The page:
But onto Romania. Blanc declared post match that the side would not take Romania lightly, insisting that the win against Bosnia proved nothing. Still trying to leave the troubled past behind, whenever Blanc attends a news conference he must dread the inevitable questions laid forwards to him. Dispelling any nerves, the Frenchman made it clear that there were none ahead of this match, even though France had not won at the Stade de France in over a year. There is a new feeling in this camp, not because of the players but because of the new systems brought in by Blanc. A stricter attitude has arrived and psychologists regularly visit the team to give Blanc every possible chance of success.

Romania came into the match with something to prove too. Draws with Belarus and Albania indicated a desperate need to kick on and set their campaign alight, as they must fancy a group where the real threats come from a new Bosnia side and an unpredictable French team. But they themselves can be unpredictable too. We saw a real glimpse of the teams potential at Euro 2008, where they earned themselves a fair amount of credit with good performances in a terribly difficult group which even featured France. However, they went off the boil afterwards, failing to qualify for the World Cup. But one aspect Romania seem to hold is the fact that their unpredictable ways can unhinge teams of higher stature, displaying awesome performances when you least expect them.

But not tonight. France produced a real late show, courtesy of clever substitutions and goals from Loic Remy and Yoann Gourcuff, sending them top of the group. Romania’s cautious approach looked to have dispelled any idea of a result but their plan could only hold for so long.

French midfielder Yoann Gourcuff (L) is congratulated by defender Philippe Mexes after scoring French midfielder Yoann Gourcuff (R) is congratulated by his teammates after scoring

 France – a team united and playing well (yes it’s true!)

It seemed to be the same old story for the French until the 83rd minute, a lovely through ball from Alou Diarra sent Remy clear. He had the pace to beat Christian Chivu and then find the net with a fabulous finish. Gourcuff repeated the feat in the dying embers of the match, collecting Dimitri Payet’s pass before rifling home. It was the right result in the end – France dominated the match with 10 shots on target to Romania’s paltry one. France started brighter, with Samir Nasri having an inspired game for Les Bleus.

 It was he who provided the ball for Florent Malouda to ruffle the net first, albeit it the side-netting, with a glorious chipped pass. Romania held out until half time, relatively untroubled, Chivu dealt well with Benzema and the defence were rightly pleased with themselves, and it was the team in yellow who could have ruined the night for Blanc as George Florescu forced Hugo Lloris into a sharp save straight after the interval.

And on 71 minutes Romania had another chance to go ahead, Cristian Sapunaru hit a post but that was as good as it got for them.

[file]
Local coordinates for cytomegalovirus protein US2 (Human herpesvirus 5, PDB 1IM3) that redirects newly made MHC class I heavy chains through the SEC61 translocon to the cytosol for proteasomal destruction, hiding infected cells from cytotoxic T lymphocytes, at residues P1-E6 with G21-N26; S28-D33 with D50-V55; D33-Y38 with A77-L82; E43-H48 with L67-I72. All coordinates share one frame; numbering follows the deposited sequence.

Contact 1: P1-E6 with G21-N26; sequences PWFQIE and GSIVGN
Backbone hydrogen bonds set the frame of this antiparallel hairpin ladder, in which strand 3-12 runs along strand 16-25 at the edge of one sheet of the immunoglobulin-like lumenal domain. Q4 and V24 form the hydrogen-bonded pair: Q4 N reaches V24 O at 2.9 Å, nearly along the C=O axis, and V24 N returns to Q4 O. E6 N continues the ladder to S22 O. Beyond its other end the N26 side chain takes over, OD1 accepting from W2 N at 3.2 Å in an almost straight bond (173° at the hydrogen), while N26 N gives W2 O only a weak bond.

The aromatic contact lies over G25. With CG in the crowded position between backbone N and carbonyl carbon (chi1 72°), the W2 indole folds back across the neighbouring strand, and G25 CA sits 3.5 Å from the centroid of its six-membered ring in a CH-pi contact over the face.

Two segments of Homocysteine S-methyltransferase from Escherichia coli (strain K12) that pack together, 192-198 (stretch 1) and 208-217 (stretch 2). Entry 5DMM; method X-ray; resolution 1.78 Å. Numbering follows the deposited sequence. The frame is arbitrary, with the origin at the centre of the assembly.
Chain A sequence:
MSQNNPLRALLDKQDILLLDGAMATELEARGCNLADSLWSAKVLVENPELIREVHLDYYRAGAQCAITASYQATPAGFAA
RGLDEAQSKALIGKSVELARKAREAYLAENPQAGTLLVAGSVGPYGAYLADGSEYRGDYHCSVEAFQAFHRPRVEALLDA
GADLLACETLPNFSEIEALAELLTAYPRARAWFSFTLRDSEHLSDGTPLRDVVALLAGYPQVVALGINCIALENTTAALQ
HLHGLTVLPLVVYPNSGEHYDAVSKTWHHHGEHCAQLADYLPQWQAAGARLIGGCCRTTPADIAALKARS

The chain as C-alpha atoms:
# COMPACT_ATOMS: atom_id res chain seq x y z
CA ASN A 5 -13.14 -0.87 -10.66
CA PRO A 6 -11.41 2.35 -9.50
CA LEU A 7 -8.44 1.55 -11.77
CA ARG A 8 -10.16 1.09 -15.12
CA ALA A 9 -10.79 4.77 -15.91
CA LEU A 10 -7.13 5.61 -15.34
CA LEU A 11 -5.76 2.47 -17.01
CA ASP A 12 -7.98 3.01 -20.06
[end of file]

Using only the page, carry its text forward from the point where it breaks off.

Mathieu Valbuena forced the Romanian keeper to push his shot against the bar, then saw Chivu clear off of the line quite spectacularly as the home fans became frustrated and anxious. Nasri had a further chance to open the scoring but was denied by another save. The key moment of the match came and went without anyone taking much interest. Remy and Gourcuff strolled on between the 68th and 74th minutes and went onto change the course of the game. They ensured the result with the finishes and left Blanc to face the media, and take the credit for the tactics.

French forward Loic Remy celebrates after scoring

Remy celebrates his strike

Not so. Typically modest, Blanc refused to take the plaudits, instead insisting that the team was made up of 14 players instead of 11. He went on to say that the victory came from the bench and praised his team generously, making sure everybody took notice. The coach gave credit to Romania themselves, praising their defensive display and long balls. See, not all Frenchmen are like Arsene Wenger.

Meanwhile, opposing coach Razvan Lucescu condemned his sides performance by criticising their passing game and possession of the ball. However, he did return Blanc’s kind words as he paid tribute to the new look French side, mentioning their technical quality and resistance. For Romania, they have another qualifier in March as they look to emerge from true mediocrity and become a force once again.

But now France can happily exist, in their bubble of contentment for the time being as they look towards a tasty game against Luxembourg, a bit of a derby in itself. France should have no problem with the minnows and if they create as many chances as they did against Romania then that could even be regarded as a bad day at the office. They need to be resolute and hungry for the match to truly ensure that they are turning a corner, no doubt Blanc will ensure this happens.